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“Peter Gunn” marked the beginning of a fruitful collaboration between Mr. Edwards and Mancini, who composed melodic scores and songs for most of Mr. Edwards‘ films. Mancini won Academy Awards for the score of “Breakfast at Tiffany‘s”; the song “Moon River,” from “Breakfast”; the title song of “Days of Wine and Roses”; and the score of “Victor/Victoria.”

The Edwards family history extended virtually the entire length of American motion pictures. J. Gordon Edwards was a pioneering director of silent films, including more than 20 with the exotic vamp Theda Bara. His son, Jack McEdwards (the family name), became a top assistant director and production manager in Hollywood.

William Blake McEdwards was born July 26, 1922, in Tulsa, Okla. The family moved to Hollywood three years later, and the boy grew up on his father’s movie sets.

Mr. Edwards began in films as an actor, playing small roles in such movies as “A Guy Named Joe” and “Ten Gentlemen From West Point.” After 18 months in the Coast Guard in World War II, he returned to acting but soon realized he lacked the talent. With John Champion, he wrote a Western, “Panhandle,” which he produced and acted in for the quickie studio Monogram. He followed with “Stampede.”

In 1947, Mr. Edwards turned to radio and created the hard-boiled “Richard Diamond, Private Detective” for Dick Powell. It was converted to television in 1957, starring David Janssen with Mary Tyler Moore as his secretary, whose face is never seen on-screen.

Tiring of the TV grind, Mr. Edwards returned to films and directed his first feature, “Bring Your Smile Along.” After a few more B movies, which he usually co-wrote, he made the big time in 1958 with “The Perfect Furlough,” starring Tony Curtis and Janet Leigh, and “Operation Petticoat” with Cary Grant and Curtis.

“Breakfast at Tiffany‘s” in 1961 established Mr. Edwards as a stylish director who could combine comedy with bittersweet romance. His next two films proved his versatility: the suspenseful “Experiment in Terror” (1962) and “Days of Wine and Roses” (1963), the story of a couple’s alcoholism, with Lemmon in his first dramatic role.

“The Great Race,” about an auto race in the early 1900s, marked Mr. Edwards‘ first attempt at a big-budget spectacle. He spent Warner Bros.’ money lavishly, raising the ire of studio boss Jack Warner. The 1965 release proved a modest success.

Mr. Edwards‘ disdain for the studios reached a peak in the 1970 “Darling Lili,” a World War I romance starring his new wife, Miss Andrews, and Rock Hudson. The long, expensive shoot on location in Paris location infuriated the Paramount bosses. The movie flopped, continuing Miss Andrews‘ decline from her position as Hollywood’s No. 1 star.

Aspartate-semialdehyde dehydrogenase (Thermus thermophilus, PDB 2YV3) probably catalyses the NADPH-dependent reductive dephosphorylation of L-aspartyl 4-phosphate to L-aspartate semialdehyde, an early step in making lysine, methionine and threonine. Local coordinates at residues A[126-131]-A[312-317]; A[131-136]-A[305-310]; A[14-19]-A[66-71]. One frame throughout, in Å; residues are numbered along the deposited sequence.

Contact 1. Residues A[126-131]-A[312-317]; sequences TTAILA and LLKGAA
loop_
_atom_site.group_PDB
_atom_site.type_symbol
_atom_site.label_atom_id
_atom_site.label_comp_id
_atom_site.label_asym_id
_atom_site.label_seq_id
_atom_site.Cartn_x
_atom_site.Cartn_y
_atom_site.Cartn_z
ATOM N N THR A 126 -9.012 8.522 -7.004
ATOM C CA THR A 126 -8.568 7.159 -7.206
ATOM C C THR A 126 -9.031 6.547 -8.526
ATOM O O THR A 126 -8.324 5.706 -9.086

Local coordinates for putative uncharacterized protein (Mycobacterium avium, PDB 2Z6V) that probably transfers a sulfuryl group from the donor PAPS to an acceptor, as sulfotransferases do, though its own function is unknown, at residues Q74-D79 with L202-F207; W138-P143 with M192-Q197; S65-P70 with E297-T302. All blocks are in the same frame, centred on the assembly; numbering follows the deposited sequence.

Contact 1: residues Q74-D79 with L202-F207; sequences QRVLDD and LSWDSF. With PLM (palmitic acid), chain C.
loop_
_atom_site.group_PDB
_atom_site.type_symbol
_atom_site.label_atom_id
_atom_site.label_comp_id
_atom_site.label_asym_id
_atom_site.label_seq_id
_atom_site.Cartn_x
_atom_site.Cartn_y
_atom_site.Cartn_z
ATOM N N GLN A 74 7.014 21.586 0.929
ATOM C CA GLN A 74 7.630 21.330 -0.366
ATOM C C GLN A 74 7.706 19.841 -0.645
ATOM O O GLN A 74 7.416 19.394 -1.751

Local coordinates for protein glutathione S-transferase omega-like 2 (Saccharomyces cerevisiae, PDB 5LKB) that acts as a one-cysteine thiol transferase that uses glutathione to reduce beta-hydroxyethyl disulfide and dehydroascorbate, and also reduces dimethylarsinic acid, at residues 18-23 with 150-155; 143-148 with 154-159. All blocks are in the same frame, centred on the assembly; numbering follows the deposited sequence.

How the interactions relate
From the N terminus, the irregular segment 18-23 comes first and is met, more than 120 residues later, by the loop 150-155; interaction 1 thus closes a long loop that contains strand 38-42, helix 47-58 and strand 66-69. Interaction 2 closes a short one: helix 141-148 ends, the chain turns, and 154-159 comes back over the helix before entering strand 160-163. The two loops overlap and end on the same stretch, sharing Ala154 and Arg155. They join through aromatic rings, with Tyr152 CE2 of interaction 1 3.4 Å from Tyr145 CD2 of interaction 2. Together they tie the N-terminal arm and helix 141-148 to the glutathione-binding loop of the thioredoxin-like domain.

For a decade, Mr. Edwards‘ only hits were “Pink Panther” sequels. Then came “10,” which he also produced and wrote. The sex comedy became a box-office winner, creating a new star in Bo Derek and restoring the director’s reputation. He scored again in 1982 with “Victor/Victoria,” with Miss Andrews playing a woman who poses as a (male) female impersonator. His later films became more personal, particularly the 1986 “That’s Life,” which he wrote with his psychiatrist.

After Sellers‘ death in 1980, Mr. Edwards attempted to keep the “Pink Panther” franchise alive. He wrote and directed “Curse of the Pink Panther” in 1983 and “Son of the Pink Panther” in 1993, but both were failed efforts.

A 2006 remake of the original with Steve Martin as Clouseau was modestly successful; its 2009 follow-up was less so. Both had new directors, with Mr. Edwards credited as a writer.

He continued to supervise Miss Andrews‘ career, which included a short-lived television series and her 1996 return to Broadway in a $8.5 million version of “Victor/Victoria.” Mr. Edwards directed the show, which drew mixed reviews. When Miss Andrews was the only one connected with the musical to be nominated for a Tony, she announced to a matinee audience that she was declining the nomination because her co-workers had been snubbed.

Miss Andrews and Mr. Edwards married in 1968. She had a daughter, Emma, from her marriage to Broadway designer Tony Walton. Mr. Edwards had a daughter, Jennifer, and a son, Geoffrey, from his marriage to Patricia Edwards. He and Miss Andrews adopted two Vietnamese children, Amy and Jo.

A longtime painter, Mr. Edwards began sculpting in midlife, and his bronze works in the style of Henry Moore drew critical praise in shows in Los Angeles and Bucks County, Pa.

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